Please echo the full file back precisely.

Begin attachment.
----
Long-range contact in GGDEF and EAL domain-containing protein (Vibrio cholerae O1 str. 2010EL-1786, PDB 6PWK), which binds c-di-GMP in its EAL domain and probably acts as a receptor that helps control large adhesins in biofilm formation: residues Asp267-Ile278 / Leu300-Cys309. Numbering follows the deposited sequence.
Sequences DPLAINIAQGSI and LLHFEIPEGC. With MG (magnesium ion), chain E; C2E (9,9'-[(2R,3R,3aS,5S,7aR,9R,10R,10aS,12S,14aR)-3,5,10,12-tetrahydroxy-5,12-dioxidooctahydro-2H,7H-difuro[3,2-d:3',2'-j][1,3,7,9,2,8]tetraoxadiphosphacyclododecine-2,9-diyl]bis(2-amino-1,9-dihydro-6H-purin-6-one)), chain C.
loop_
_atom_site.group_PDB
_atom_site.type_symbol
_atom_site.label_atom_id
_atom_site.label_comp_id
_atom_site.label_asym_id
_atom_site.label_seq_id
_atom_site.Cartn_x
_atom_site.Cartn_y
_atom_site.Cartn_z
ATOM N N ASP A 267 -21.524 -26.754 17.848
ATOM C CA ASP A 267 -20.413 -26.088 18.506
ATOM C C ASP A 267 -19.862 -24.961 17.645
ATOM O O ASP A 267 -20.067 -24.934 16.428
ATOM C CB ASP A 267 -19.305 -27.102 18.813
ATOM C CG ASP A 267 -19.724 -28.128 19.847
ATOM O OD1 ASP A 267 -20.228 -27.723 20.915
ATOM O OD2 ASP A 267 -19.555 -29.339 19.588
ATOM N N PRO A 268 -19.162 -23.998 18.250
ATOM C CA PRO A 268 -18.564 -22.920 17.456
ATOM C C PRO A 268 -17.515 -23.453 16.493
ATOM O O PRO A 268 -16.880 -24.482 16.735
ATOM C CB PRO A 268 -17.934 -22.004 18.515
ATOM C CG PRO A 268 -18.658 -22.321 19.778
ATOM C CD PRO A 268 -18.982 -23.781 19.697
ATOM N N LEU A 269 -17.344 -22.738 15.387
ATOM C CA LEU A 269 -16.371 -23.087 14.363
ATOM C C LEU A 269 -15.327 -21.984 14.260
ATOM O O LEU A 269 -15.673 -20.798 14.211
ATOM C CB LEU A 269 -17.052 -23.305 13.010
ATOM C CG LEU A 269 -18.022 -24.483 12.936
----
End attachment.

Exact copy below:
Long-range contact in GGDEF and EAL domain-containing protein (Vibrio cholerae O1 str. 2010EL-1786, PDB 6PWK), which binds c-di-GMP in its EAL domain and probably acts as a receptor that helps control large adhesins in biofilm formation: residues Asp267-Ile278 / Leu300-Cys309. Numbering follows the deposited sequence.
Sequences DPLAINIAQGSI and LLHFEIPEGC. With MG (magnesium ion), chain E; C2E (9,9'-[(2R,3R,3aS,5S,7aR,9R,10R,10aS,12S,14aR)-3,5,10,12-tetrahydroxy-5,12-dioxidooctahydro-2H,7H-difuro[3,2-d:3',2'-j][1,3,7,9,2,8]tetraoxadiphosphacyclododecine-2,9-diyl]bis(2-amino-1,9-dihydro-6H-purin-6-one)), chain C.
loop_
_atom_site.group_PDB
_atom_site.type_symbol
_atom_site.label_atom_id
_atom_site.label_comp_id
_atom_site.label_asym_id
_atom_site.label_seq_id
_atom_site.Cartn_x
_atom_site.Cartn_y
_atom_site.Cartn_z
ATOM N N ASP A 267 -21.524 -26.754 17.848
ATOM C CA ASP A 267 -20.413 -26.088 18.506
ATOM C C ASP A 267 -19.862 -24.961 17.645
ATOM O O ASP A 267 -20.067 -24.934 16.428
ATOM C CB ASP A 267 -19.305 -27.102 18.813
ATOM C CG ASP A 267 -19.724 -28.128 19.847
ATOM O OD1 ASP A 267 -20.228 -27.723 20.915
ATOM O OD2 ASP A 267 -19.555 -29.339 19.588
ATOM N N PRO A 268 -19.162 -23.998 18.250
ATOM C CA PRO A 268 -18.564 -22.920 17.456
ATOM C C PRO A 268 -17.515 -23.453 16.493
ATOM O O PRO A 268 -16.880 -24.482 16.735
ATOM C CB PRO A 268 -17.934 -22.004 18.515
ATOM C CG PRO A 268 -18.658 -22.321 19.778
ATOM C CD PRO A 268 -18.982 -23.781 19.697
ATOM N N LEU A 269 -17.344 -22.738 15.387
ATOM C CA LEU A 269 -16.371 -23.087 14.363
ATOM C C LEU A 269 -15.327 -21.984 14.260
ATOM O O LEU A 269 -15.673 -20.798 14.211
ATOM C CB LEU A 269 -17.052 -23.305 13.010
ATOM C CG LEU A 269 -18.022 -24.483 12.936